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Where can a pregnant woman get maternity coverage?

I'm assuming you don't have access to employment-based coverage through your job or your spouse's job.

Unfortunately, insurance companies consider pregnancy a pre-existing condition. If you're already pregnant, you'll find it very difficult to purchase an individual health insurance plan that offers maternity coverage. However, depending on your state, you may be able to get insurance through Medicaid or your state’s high-risk insurance pool.

Health insurance coverage through state-sponsored programs

The rules for Medicaid eligibility for pregnant women vary by state, but all states must cover pregnant women with incomes under about $20,000 as an individual. Many states cover pregnant women with higher incomes under Medicaid, and some states cover pregnant women through the Children's Health Insurance Program (CHIP).

To learn whether you might be eligible, check with the department in your state that administers Medicaid. Your child will automatically be eligible for Medicaid or CHIP for up to one year if you're enrolled in either program when the baby is born.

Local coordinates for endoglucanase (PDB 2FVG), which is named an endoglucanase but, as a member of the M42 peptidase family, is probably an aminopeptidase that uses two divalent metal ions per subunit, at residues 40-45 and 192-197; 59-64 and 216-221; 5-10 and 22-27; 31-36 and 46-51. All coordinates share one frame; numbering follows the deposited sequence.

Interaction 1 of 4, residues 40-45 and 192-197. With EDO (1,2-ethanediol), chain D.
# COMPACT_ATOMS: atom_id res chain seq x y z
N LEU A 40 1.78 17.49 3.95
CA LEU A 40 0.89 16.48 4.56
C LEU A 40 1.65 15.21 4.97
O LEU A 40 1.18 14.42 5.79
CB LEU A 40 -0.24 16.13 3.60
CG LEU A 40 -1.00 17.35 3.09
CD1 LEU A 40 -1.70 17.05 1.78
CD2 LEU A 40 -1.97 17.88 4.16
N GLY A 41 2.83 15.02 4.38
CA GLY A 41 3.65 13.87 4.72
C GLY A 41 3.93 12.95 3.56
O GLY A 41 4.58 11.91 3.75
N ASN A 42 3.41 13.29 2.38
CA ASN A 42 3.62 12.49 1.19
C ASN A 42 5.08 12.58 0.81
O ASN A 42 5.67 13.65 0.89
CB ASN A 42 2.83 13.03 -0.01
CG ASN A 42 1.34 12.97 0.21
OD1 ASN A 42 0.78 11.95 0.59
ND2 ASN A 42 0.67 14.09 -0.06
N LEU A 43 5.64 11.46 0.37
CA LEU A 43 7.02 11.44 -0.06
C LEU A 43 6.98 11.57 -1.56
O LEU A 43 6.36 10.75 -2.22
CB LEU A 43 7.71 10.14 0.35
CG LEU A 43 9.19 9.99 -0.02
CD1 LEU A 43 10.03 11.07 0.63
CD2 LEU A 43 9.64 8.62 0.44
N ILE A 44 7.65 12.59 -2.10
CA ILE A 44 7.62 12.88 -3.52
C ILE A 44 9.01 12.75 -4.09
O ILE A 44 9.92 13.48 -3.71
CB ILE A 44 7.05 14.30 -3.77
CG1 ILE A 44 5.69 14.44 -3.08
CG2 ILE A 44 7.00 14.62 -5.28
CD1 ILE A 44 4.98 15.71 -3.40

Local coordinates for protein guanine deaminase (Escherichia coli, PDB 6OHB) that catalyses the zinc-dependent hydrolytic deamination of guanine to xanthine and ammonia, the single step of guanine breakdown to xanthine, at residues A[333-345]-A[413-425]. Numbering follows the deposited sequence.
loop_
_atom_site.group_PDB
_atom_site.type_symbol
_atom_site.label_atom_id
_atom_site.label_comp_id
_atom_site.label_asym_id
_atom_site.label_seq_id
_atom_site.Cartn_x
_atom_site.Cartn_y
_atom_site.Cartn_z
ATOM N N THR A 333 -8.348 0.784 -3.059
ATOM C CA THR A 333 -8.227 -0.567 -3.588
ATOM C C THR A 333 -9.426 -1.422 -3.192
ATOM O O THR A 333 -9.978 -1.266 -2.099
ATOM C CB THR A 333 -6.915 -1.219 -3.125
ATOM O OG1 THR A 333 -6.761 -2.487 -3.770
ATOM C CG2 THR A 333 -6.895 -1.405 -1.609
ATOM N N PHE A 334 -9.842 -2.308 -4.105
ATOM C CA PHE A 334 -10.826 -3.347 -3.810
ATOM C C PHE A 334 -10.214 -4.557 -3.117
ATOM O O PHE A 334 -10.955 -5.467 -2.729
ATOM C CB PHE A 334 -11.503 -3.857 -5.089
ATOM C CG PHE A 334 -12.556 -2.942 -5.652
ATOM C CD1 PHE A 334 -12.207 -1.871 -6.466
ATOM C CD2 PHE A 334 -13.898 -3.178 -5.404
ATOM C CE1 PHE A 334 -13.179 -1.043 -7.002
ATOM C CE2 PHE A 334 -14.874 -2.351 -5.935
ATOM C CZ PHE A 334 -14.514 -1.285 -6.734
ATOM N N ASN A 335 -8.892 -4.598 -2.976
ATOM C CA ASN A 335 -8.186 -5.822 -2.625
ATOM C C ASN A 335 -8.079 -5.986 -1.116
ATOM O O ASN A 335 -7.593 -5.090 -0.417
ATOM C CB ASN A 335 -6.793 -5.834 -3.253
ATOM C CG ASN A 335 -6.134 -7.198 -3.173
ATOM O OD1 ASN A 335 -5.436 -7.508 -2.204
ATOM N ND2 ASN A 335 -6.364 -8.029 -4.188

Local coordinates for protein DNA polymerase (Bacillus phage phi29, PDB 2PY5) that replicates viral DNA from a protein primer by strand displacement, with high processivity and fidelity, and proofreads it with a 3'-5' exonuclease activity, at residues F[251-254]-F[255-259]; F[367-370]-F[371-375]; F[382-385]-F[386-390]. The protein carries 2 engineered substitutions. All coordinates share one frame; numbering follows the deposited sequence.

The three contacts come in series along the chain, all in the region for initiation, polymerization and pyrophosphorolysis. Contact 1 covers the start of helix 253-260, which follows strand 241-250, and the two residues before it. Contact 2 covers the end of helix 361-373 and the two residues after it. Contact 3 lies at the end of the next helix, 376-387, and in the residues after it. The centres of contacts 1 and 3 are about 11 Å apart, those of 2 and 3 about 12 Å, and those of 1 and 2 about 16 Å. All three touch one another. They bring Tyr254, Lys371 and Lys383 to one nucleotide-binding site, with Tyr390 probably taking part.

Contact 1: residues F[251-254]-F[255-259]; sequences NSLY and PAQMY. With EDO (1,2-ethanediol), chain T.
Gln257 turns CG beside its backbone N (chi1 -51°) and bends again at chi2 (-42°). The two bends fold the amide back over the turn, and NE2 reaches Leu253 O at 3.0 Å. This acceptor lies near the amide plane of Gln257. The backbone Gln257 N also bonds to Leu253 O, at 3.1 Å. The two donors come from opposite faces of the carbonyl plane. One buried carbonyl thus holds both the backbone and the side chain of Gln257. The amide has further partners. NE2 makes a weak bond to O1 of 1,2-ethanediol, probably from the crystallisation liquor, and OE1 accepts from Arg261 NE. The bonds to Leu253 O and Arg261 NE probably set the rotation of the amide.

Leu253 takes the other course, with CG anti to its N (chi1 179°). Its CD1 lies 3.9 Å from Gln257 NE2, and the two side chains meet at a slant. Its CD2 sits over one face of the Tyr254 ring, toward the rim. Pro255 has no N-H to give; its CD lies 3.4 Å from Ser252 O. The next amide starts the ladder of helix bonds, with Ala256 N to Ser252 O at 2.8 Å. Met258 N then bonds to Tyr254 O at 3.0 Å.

The high-risk insurance pool option

Many states have high-risk insurance programs for people with pre-existing conditions that can't otherwise qualify for coverage. Check with your state's department of insurance to see if it has such a program. In addition, states and the federal government have set up new high-risk insurance pools, which are designed to provide people protection until 2014 when insurers will be prohibited from denying coverage for pre-existing conditions, including pregnancy. To qualify for enrollment in a high-risk insurance pool, an applicant must have been without health insurance for at least six months.

The federal government's Healthcare.gov site provides further helpful information for pregnant women.

If you do not qualify for any of the state or federal insurance programs, contact your county health department to learn about low-cost prenatal and delivery services offered in your area.

For more, see pregnancy complicates health insurance options.

Last updated: Dec. 29, 2010
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